The run up to last week's Seder included a remarkable – and decidedly disturbing – discovery in the Blum house: no one in our family really likes Pesach. Actually, it was worse. Some of us really hate Pesach. The preparation, the cleaning, even the Seder itself doesn’t rank highly on our list of peak Jewish experiences.

 

How could this be? Everyone likes Passover, right? After all, it’s the holiday that nearly every Jew observes, in one way or another. In Israel, 82 percent of Jews who self-identify as secular still attend a Seder. And, of course, 100 percent of self-identified religious Jews find themselves reciting the Haggadah. Were we alone in doing, but disliking, the holiday? Or are there closet Seder haters like us?

 

The truth is, this is not the kind of news you want to blurt out. It’s like saying “I know you’ve been eating in my kosher home for years but I forgot to tell you we serve bacon on our milk dishes.” (That was an example only, OK?) So I didn’t survey friends and families on how they felt about the holiday.

 

To be sure, there are plenty of reasons even the most fervent might find Pesach to be a pain. I understand the value of telling and retelling the origin story of the Jewish people, and eating matzah, the bread of affliction and hurry, is an excellent, highly tactile way of helping you feel as if you, yourself, came out of Egypt, as the Haggadah commands. But why does it have to be for seven days? The matzah message comes through loud and clear after one. All the rest is constipation.

 

Then there are all the magical elements that inevitably have me scratching my head in befuddled annoyance. If you immerse an everyday fork or a knife or a metal bowl in a pot of boiling water and pay some bearded guy a bunch of shekels, it will magically come out kosher for Pesach. How does that work, scientifically, I mean? Does the heat somehow expel the formerly meat or milk status of the utensil? If so, why doesn’t my cutlery reset to its default state every time I wash the dishes at home in hot water or use the dishwasher? And why could my grandmother bury forks in a flowerpot but me, I have to dutifully traipse down the street to the guys manning the pot and pay up?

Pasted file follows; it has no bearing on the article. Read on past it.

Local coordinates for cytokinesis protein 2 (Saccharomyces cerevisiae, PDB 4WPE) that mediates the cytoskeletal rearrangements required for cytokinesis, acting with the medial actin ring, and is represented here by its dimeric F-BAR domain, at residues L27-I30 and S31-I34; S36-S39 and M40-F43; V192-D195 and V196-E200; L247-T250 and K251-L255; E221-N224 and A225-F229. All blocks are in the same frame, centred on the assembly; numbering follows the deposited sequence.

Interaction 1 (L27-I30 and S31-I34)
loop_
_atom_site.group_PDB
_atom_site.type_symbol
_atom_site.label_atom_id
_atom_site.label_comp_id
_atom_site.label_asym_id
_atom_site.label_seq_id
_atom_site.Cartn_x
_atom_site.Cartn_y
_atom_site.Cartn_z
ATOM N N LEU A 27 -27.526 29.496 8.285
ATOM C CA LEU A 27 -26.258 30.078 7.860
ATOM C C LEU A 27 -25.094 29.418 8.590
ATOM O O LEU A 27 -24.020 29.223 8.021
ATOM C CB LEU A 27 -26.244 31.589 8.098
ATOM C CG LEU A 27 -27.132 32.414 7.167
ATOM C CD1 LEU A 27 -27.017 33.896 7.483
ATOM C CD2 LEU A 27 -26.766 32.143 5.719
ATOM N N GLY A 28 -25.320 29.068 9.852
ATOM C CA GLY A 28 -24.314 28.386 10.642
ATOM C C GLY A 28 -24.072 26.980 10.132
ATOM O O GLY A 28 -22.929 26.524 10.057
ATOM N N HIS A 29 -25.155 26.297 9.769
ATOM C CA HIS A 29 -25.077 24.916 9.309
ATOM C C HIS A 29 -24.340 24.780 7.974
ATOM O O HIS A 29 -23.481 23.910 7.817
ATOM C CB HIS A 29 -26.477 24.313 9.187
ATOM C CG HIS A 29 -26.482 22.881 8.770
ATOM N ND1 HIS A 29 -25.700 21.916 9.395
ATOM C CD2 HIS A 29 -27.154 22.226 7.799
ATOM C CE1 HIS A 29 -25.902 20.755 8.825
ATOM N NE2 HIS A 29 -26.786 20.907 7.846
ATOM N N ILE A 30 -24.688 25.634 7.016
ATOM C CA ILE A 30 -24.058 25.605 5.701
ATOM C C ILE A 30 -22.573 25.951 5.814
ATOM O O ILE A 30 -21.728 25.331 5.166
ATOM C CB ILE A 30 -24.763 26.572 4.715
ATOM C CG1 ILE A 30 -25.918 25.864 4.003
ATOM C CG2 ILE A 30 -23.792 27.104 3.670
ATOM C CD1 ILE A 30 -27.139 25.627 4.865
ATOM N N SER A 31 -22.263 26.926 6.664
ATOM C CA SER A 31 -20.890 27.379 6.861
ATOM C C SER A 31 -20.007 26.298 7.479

When it comes to the ritualized obsessive compulsiveness over Pesach preparation, I can emphasize with the kvetching and disdain. But the Seder itself – that was supposed to be the pay off: family, food and a Haggadah filled with Ridley Scott produced twists and turns. Come on, who doesn’t like sticking their finger in a wine glass and flinging blood while pointing at their siblings and yelling, “you’re the wicked child!”

 

But now it was on the table. A family discussion had laid bare that many of us found that even the Seder was less than awe inspiring. The main part of the Magid, which tells the story of the Exodus from Egypt in excruciating detail – with its one-upping rabbinical scholars explaining why it wasn’t 10 plagues, it was 50, no it was 250! – followed by Hallel (praising God) and more Hallel and even more Hallel; it just seems to go on and on and our family wanted to flip the off switch.

 

Yet with Pesach just days away, in-laws flying in from the U.S. and an impressionable young couple already invited, we had to do something. I called up Naftali, a friend who had joined us for Seder several years earlier and had done his fair share of Torah learning. I shared our story. While their situation wasn’t as dire (their kids are both under four; they haven’t had time to move past the wonder of just getting through the first verse of Ma Nishtanah), Naftali admitted something I’d never considered.